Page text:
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Released: June 2008

A classic trip down pop memory lane, 'Two Doors Down' is like a bubblegum version of Lloyd Cole And The Commotions for the iPod generation. Catchy as Hell and never taking itself too seriously, Blaine and co. channel their inner intellect with a Doherty-esque reverence, referencing Television's 'Marquee Moon' along the way (not to mention introducing the wider world to Ms. Laura Marling). (MW)






Released: October 2008

The flip side of ‘Time To Pretend’’s existential rock star angst, ‘Kids’ was joyously light. It found Ben Goldwasser and Andrew VanWyngarden in love with the fragmentary innocence of childhood, the lightness of just being. An early version of the track (from the ‘Time To Pretend’ EP in 2005) sounds cheerful but cheap, as if it were being played off ‘My First Keyboard’ from the Early...


Released: May 2007

Anchored by a Replacement-ish guitar figure and a cyclical, almost hip-hop drum riff, ‘Men’s Needs’ was a great peak in The Cribs run of great singles. Power trio of Ryan, Gary and Ross hurtle things along as per but there’s a new clarity to their sound, as if producer Alex Kapranos decided to strip things back to their sleek indie essentials. A sense of the joyous over-rides as Gary piggybacks onto...


Released: January 2007

A swell of post-Beach Boys, Animal Collective-like harmonies take off as guitars swoop in, like ribbons wrapping round a birthday present. You almost don’t notice the music shifting uneasily between post-punk clatter and spaced-out orchestration. Undoubtedly this was the sound of the Klaxons riding high, catching a wave that would lead to the pop peak of ‘Myths Of The Near Future’). They were dipping their...


Released: April 2006

When this casually brilliant garage-punk brawler was released, The Horrors were still routinely derided as shallow scenesters. How were folk to know what they’d become, people say. Well, bollocks, frankly, the evidence of their genius was there right from the start, as well as of the omnivorous and exquisite musical taste that would blossom darkly in the years to come. The drumbeat is based on the flipping Amen...


Released: December 2002

Karin and Olof would never sound this human again; caught in the grip of broken promises and infidelity, ‘Heartbeats’ become a sort of unofficial template for the Scandinavian pop that would follow in the next decade. Deep synth chords ruminate, as processed drums click off whilst someone plays the cowbell as if it were a steel drum. Karin delivers perhaps the prettiest vocal of her career and equally Olof’s...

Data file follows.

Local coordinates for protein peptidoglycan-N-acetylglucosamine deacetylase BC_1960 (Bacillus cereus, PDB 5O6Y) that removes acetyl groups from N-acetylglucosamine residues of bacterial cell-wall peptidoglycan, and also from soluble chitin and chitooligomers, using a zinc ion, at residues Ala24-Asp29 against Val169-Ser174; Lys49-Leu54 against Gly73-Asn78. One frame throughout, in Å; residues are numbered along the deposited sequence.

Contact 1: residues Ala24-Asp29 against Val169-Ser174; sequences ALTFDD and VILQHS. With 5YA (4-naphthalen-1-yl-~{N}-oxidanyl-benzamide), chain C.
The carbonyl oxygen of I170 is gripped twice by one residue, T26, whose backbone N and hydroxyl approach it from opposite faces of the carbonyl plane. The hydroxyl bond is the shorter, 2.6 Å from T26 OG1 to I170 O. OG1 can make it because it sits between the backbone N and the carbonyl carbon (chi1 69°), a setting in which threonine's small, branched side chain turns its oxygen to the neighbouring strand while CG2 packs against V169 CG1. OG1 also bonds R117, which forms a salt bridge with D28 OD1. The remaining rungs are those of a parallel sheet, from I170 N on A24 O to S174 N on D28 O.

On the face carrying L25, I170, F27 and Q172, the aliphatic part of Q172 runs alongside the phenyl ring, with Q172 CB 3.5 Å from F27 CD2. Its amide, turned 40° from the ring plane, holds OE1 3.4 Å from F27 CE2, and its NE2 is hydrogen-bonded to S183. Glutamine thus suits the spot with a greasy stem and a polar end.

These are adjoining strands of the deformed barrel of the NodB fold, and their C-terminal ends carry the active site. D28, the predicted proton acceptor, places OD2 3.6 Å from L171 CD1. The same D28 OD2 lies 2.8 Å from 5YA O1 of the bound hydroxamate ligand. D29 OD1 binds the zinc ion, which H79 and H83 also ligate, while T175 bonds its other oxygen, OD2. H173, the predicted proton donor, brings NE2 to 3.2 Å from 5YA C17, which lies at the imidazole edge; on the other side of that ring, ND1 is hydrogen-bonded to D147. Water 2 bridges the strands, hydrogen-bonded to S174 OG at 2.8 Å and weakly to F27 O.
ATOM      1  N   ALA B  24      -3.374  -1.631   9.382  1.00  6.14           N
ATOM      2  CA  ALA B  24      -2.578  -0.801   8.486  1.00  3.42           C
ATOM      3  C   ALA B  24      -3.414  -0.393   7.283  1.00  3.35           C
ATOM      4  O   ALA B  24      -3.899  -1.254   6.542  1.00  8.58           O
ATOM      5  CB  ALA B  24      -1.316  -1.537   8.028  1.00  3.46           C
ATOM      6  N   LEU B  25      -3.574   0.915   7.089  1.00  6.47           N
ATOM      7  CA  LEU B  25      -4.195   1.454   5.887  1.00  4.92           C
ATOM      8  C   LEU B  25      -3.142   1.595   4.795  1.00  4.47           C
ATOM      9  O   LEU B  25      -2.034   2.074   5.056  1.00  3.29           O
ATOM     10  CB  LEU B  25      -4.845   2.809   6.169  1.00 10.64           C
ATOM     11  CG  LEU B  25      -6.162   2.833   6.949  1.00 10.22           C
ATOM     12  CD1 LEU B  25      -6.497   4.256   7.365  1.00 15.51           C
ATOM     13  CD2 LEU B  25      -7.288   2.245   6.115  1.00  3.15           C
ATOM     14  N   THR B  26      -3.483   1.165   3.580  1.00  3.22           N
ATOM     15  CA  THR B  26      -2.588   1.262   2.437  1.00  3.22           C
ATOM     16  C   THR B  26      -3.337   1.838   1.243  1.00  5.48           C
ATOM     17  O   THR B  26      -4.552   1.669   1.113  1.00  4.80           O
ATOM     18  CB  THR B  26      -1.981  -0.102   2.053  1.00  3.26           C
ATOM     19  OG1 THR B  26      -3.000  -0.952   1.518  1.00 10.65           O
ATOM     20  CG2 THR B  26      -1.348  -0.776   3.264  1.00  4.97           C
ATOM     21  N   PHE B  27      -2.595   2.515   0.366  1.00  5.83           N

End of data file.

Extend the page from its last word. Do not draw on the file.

Released: September 2004

Music needs rebels and shit-stirrers as much as it needs visionaries and geniuses, so when a bunch of gobby bi-sexual Brazilians burst onto the scene aping Beyonce (“I'm tired of being sexy”) and with fucking and dancing on the brain, it was difficult not to take notice. Not that you could ignore the debut single, a demented jaunt into new wave electro that grooved along like classic disco whilst...


Released: September 2008

OK, it might not be the song everyone bellows for at live shows, but ‘Reckoner’ is one of Radiohead’s most subtle and powerful songs. Lyrically and melodically, it’s so slight it’s barely there – and yet it still manages to worm its way inside your brain. Perhaps that’s because it’s not really all about Thom Yorke’s falsetto vocal (though it’s one of his warmest and most understated); but more...


Released: June 2006

The cold-hearted zombies of 2011 might hear this chirpy lovesick shuffle as some kind of pied-piper's call to their local DIY superstore to tool up with nailguns and hacksaws (the war against twee is raging, people), but things were different in 2006. Looped around the kind of melody that demands the nodding of head and swinging of pants, this, of course, will always be remembered for that whistle. In...


Released: March 2008

Lyrically the message was very simple. It was a song about wanting a place of your own. Strong physical foundations of your place of abode (that matched the strong emotional bonds between kith and kin), "four strong walls and Abode slats," sang Noah Lennox. The music, however, was revolutionary, even by Animal Collective's standards. Beach Boys harmonies met Robin S' 'You Got The Love', whilst the spectre...

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